Umemiya attacked Ramirez for using an opener and pulling the starter on a bullpen day last (July 16 in Nagoya) after allowing a run in the first inning, and for pulling starting catcher Hikaru Ito after ace Shota Imanaga allowed three runs in the second inning. Ito was deactivated the following day. Other managers do this stuff all the time, but the number of times they are criticized in the media for it is about zero unless there is a larger agenda at work.
Managers wrestle with options whose real percentages are unknowable – except it seems to a few omniscient critics. Few managers have been worse at in-game tactics than Hall of Famer Tatsunori Hara during his first five or six years or his mentor Shigeo Nagashima.
What really matters is that the players respect the manager’s decisions and believe he gives them a reasonable chance to win, and that the manager organizes the team in a way that facilitates growth and success–the real building blocks of championships.
The final component of these attacks in Japan is the “This team is too good to lose” argument.
This was famously made by Tatsuro Hirooka and his surrogates in 1995 to argue that Bobby Valentine had cost the Lotte Marines a pennant that any average manager would have won. I don’t remember the exact number, it might have been 20 games Valentine was supposed to have been worse than average by Hirooka’s calculation. It might have been 10. But even 10 is an unimaginably large number.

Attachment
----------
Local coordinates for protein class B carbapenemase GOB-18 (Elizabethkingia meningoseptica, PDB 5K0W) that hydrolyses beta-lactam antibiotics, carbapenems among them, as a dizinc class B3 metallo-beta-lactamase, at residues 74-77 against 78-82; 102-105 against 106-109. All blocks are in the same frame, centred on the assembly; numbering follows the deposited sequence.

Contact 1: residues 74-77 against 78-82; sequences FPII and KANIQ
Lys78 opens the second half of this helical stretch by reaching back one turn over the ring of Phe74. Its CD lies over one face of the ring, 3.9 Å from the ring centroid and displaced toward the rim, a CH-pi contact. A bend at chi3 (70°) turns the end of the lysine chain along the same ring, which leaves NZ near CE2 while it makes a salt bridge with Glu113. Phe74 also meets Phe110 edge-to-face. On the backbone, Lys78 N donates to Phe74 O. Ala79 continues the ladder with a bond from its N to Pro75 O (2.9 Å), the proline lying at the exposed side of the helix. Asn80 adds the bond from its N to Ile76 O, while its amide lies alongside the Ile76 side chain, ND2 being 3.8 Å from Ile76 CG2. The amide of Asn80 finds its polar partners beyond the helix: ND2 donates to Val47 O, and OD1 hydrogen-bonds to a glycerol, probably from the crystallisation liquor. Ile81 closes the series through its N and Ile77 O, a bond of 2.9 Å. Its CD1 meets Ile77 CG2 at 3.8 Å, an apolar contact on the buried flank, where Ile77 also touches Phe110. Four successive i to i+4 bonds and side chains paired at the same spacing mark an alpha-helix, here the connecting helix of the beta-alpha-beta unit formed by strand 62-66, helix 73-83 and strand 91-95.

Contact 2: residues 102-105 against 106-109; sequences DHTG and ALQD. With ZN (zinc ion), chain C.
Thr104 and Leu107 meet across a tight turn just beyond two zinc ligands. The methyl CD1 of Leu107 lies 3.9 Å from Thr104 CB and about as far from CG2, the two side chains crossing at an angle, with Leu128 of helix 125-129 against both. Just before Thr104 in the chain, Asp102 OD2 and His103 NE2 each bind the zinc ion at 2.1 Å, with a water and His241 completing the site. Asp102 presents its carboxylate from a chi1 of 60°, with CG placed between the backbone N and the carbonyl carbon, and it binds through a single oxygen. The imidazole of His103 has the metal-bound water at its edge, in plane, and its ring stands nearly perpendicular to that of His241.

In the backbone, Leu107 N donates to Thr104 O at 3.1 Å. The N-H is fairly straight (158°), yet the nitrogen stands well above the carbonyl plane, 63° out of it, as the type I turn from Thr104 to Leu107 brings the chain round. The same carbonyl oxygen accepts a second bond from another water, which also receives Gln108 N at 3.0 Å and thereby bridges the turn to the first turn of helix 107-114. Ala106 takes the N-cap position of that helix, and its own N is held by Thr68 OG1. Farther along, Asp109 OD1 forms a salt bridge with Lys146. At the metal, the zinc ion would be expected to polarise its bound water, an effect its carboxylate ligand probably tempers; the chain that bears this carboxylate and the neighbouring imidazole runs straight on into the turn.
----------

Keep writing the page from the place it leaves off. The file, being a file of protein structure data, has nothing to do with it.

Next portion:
In Valentine’s first season, the Marines had their best finish in 10 years and their best winning percentage in 11. But Hirooka, who hired him, didn’t like his style and attacked him at every turn. The Marines finished 12 games back of Ichiro Suzuki and the Orix BlueWave, but as far as Hirooka was concerned, Valentine had ruined a championship-caliber team that no one knew existed until they hired him.
Umemiya wheeled out this argument against Ramirez, by quoting a baseball writer who said many former players considered the BayStars to have the most balanced team in the Central League and the best starting pitching. Therefore, this argument goes, any fault must be the manager’s.